Tuesday saw Kaj Turunen defect from the Blue Reform group in parliament to the National Coalition caucus, setting off an hour or two of speculation about relations between the government partners. That speculation soon died down, after an emergency meeting of the Blue Reform board decided that actually the party would stay in government even though they were rather cross with their NCP partners.
Ilta-Sanomat carries quotes from party leader Sampo Terho through the day, indicating that at first he considered leaving government but then changed his mind, but is still pondering whether he can trust his NCP colleagues.
"How can you trust a government partner that sits with you in a meeting in the morning and takes care of business as if it was any other day, without saying anything," Terho asked in the evening. "It is really difficult to go forward when you experience that kind of behaviour."
Iltalehti reported the party's parliamentary group chair Simon Elo as justifying their decision to continue in government based on positive employment news, claiming that some 90,000 jobs would not have been created if the government had fallen last summer when Jussi Halla-aho was elected Finns Party leader, there was a government crisis and the Blue Reform faction split off.
Ostrobothnian paper Ilkka reported that Prime Minister Juha Sipilä was taking no chances, however, and planned to open discussions with the Swedish People's Party and Christian Democrats over the government's flagship reform of health and social care. Those two opposition parties have a similar vision to the government, according to Sipilä, and might be persuaded to vote for the package to shore up support.
NCP MP Elina Lepomäki has already said she will vote against the reform, and Harry Harkimo, who defected from the NCP to sit as an independent last week, is also highly sceptical of the new law.
Carbon neutrality pans under fire
Several Finnish cities have declared targets for a carbon neutral future, with Turku the latest to set a date for balancing the carbon account. Helsingin Sanomat takes a critical look at the trend, suggesting that cities probably can't take up the slack when national governments fail to act.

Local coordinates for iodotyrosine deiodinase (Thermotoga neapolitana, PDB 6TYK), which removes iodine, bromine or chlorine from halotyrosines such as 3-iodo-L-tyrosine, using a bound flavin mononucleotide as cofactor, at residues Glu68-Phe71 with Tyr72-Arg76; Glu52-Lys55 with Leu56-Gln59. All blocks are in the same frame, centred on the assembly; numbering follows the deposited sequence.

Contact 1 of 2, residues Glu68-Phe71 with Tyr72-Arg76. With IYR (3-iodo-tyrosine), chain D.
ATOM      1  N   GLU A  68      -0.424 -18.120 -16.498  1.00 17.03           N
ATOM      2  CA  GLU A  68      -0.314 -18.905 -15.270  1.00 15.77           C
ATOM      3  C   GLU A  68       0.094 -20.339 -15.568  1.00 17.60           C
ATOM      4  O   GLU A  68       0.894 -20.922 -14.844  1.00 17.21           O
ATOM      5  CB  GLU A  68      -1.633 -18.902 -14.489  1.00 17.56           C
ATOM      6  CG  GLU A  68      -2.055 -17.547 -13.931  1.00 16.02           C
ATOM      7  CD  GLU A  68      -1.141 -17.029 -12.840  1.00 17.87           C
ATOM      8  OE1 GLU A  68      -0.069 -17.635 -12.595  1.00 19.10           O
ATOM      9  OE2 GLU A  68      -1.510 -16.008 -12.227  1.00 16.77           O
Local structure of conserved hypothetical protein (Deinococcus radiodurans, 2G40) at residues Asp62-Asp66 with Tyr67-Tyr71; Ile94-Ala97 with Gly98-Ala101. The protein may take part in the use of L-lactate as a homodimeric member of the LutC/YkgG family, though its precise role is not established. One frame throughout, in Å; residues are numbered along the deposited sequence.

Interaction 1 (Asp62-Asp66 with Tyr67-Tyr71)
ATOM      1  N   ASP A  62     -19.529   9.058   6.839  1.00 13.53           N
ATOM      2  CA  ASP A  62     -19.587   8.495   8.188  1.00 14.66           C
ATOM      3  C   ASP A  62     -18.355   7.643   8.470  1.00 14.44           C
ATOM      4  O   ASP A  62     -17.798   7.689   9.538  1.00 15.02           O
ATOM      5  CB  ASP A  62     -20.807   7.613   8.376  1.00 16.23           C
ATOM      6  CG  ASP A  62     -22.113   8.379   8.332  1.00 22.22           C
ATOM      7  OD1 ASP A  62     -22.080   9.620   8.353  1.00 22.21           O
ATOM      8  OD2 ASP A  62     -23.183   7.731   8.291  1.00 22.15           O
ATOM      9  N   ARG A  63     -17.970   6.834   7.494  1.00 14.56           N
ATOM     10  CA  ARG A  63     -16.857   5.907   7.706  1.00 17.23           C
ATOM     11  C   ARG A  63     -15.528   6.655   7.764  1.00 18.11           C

The paper asks Seppo Junnila and Sanna Ala-Mantila, researchers from Aalto University, to examine Helsinki's plan to reach a carbon neutral situation. They had several criticisms. Firstly, the plan excludes two thirds of the city's carbon footprint, focusing only on emissions that occur within the city limits. That means they have a lot on transport but little on food production, for example.
Helsinki's direct powers to affect external emissions is limited, they acknowledge, but municipalities and local governments could instead offer considerably more information than they do at the moment. That would be one concrete way to influence consumption, with residents offered a carbon analysis of different choices they might make in their daily lives and encouraged to choose the option with the lowest carbon 'price'.
Pirkanmaa employment improvement
Tampere paper Aamulehti trumpets its home region's success in fighting unemployment, with Pirkanmaa as a whole now reducing unemployment rates to 10 percent, the same as the country as a whole. The story follows the announcement on Tuesday of a nationwide rise in employment figures.
This is a big boost for Pirkanmaa, which had previously suffered from high unemployment. The jewel in the region's crown is the small south-western town of Punkalaidun, which in March had just 52 unemployed jobseekers--down from 124 last year.
That equates to an unemployment rate of just 4.3 percent, equivalent to full employment according to experts asked by AL.